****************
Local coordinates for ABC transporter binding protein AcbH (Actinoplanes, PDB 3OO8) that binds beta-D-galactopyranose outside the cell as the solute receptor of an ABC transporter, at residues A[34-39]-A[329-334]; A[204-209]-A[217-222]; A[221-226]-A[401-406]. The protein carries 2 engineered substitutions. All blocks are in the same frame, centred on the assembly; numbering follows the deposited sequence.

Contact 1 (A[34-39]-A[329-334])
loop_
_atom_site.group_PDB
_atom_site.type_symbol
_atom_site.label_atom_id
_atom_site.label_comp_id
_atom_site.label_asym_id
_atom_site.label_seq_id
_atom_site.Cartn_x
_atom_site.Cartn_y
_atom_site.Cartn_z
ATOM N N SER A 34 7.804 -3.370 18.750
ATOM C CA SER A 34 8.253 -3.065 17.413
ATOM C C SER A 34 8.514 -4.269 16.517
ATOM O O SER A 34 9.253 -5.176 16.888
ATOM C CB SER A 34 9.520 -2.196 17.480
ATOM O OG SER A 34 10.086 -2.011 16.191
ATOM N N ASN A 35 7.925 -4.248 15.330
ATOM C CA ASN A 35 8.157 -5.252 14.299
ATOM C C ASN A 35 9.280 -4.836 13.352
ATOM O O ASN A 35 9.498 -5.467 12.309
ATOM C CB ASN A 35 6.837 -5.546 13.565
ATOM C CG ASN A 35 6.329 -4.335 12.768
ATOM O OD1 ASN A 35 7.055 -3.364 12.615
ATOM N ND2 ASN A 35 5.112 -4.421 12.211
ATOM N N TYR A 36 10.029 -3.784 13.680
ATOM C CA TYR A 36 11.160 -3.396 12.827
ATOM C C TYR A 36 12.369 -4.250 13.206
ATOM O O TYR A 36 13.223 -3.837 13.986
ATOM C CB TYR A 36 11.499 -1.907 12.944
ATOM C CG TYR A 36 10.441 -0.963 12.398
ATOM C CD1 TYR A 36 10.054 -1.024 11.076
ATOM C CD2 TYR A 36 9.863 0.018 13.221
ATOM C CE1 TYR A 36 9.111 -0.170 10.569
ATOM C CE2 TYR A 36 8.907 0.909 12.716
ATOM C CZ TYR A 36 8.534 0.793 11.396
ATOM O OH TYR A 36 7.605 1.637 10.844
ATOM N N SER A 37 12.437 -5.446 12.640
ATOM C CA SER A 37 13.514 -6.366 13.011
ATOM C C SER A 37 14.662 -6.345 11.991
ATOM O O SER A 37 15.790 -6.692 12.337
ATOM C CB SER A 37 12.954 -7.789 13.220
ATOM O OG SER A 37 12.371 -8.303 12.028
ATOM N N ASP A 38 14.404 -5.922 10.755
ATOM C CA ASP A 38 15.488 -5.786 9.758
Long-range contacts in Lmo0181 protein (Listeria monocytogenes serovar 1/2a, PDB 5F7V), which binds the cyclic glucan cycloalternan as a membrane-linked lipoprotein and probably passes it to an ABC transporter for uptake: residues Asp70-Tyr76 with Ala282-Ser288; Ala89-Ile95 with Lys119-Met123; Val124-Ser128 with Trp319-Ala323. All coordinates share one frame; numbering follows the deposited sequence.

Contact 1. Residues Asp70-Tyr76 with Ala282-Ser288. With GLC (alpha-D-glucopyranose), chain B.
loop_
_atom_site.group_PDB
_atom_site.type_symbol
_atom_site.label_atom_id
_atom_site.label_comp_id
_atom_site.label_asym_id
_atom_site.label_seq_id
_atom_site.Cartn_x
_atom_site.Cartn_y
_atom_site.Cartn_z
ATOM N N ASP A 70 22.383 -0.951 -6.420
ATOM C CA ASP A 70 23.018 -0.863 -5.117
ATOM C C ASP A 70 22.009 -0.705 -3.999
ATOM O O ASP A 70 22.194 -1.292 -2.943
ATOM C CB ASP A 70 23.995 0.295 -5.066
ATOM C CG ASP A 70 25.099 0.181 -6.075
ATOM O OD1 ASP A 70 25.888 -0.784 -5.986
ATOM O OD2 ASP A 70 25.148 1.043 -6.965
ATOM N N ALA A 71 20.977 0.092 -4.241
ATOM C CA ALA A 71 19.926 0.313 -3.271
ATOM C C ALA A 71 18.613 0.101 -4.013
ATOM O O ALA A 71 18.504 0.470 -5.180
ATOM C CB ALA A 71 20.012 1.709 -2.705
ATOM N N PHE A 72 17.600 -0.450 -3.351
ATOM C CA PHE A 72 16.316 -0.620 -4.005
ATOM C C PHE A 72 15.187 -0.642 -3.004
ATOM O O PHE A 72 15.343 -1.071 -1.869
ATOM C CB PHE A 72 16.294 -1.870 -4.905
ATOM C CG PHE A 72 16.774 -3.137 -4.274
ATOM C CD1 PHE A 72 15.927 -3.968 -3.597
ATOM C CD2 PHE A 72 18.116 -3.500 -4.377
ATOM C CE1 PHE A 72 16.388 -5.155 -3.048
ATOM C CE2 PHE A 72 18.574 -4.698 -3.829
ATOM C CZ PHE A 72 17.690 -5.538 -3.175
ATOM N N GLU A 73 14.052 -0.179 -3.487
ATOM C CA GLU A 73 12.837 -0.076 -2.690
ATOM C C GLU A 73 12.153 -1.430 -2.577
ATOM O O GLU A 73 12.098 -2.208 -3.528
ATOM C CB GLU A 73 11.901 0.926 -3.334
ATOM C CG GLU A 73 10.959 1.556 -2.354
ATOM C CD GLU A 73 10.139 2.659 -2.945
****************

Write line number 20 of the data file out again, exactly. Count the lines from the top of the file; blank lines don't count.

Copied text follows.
ATOM C CA ASN A 35 8.157 -5.252 14.299